If you can avoid it, don't bring your camera along to dinner or to other places where you know you aren't going to use it. Keep it in the hotel safe. When you are out with your gear, only bring the lenses and accessories you know you are going to use, and keep as much of it as you can on your body at all times.

In sketchier locations, consider keeping your camera in a discrete-looking messenger bag, worn cross-body, instead of keeping the camera itself on your body. Take it out only when you are after a shot, and don't hang out in one place for too long. People who steal cameras are visually stalking their victims, so you don't want someone noticing that you have a camera in that discrete looking bag. If you are wearing your camera on your body, use a strap like the Pacsafe Carrysafe, which has a metal strip in it to prevent thieves from slashing and grabbing. Avoid walking right next to the street (sometimes thieves on motorcycles will target tourists on sidewalks). Or better still, leave your DSLR in the hotel safe and bring a point and shoot instead. You can keep it in your pocket for easy access, and thieves are a lot less likely to target you for one. Even if they really wanted that little point and shoot, it's a lot harder to get it out of your jacket pocket than it is to grab someone's camera bag and run. In safer locations you still want to be careful, so it is a good idea to make sure that your camera strap is always worn cross-body.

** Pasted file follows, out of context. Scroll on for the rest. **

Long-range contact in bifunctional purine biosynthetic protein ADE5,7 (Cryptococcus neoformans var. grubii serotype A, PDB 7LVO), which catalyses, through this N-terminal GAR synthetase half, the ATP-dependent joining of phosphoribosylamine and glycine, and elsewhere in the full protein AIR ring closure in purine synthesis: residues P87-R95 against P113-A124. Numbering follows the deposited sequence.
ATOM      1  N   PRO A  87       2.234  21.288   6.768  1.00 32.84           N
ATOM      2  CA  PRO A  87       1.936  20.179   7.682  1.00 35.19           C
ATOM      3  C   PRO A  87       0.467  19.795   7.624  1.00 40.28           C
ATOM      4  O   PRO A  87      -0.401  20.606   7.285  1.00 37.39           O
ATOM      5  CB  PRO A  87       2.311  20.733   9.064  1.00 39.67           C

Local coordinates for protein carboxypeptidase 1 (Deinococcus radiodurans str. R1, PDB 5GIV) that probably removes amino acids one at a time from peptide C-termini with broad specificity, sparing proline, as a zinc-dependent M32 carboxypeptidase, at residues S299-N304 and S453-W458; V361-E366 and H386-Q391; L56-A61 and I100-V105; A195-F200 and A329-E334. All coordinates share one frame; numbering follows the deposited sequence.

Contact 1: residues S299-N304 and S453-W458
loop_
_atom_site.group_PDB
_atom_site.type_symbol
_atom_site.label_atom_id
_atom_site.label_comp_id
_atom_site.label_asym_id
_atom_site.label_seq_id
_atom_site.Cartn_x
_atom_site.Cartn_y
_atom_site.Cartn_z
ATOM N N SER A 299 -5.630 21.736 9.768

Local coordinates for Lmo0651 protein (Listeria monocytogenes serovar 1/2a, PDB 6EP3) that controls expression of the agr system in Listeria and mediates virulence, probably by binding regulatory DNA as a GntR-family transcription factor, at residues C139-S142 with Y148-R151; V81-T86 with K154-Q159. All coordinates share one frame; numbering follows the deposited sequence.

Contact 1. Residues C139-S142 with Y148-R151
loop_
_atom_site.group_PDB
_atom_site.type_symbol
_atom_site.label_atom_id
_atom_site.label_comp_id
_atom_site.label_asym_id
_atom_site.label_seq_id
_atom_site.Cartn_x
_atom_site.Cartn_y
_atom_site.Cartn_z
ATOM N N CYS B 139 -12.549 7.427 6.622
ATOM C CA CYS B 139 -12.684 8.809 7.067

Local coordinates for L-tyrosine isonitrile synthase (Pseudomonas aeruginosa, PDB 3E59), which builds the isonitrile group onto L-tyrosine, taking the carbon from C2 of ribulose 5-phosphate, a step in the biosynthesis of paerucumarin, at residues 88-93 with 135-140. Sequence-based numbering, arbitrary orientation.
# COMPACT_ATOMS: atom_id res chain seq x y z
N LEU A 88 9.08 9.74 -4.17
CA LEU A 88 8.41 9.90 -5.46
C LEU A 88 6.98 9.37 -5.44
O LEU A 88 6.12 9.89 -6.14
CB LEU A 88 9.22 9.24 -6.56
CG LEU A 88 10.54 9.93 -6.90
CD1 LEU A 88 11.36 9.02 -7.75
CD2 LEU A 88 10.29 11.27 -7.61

Finally, make sure your gear is insured. If your camera is lost or stolen you'll lose all those photos on that memory card, and that's a tragedy - but losing a camera you can't afford to replace is an even greater one. You wouldn't travel without health insurance for yourself, so don't travel without some insurance for your camera, too.

Traveling with your DSLR can be intimidating, but if you take precautions and are smart about when and where you use it, you're going to return home happy, with some great photos and with your DSLR safely packed away in its bag.

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Comments

  1. Ray says:

    Two comments: 1) Airline baggage handlers are probably more likely to steal your camera equipment than thieves at your destination so DON'T put any of it in hold baggage if you don't absolutely have to. 2) Do you really want a steel cable around your neck if there is a chance someone will grab your bag and run or ride away with it? OK, three comments. 3) Buy lots of insurance and be careful, but don't do anything stupid defending a bag full of camera equipment that can be replaced faster than broken bones can heal.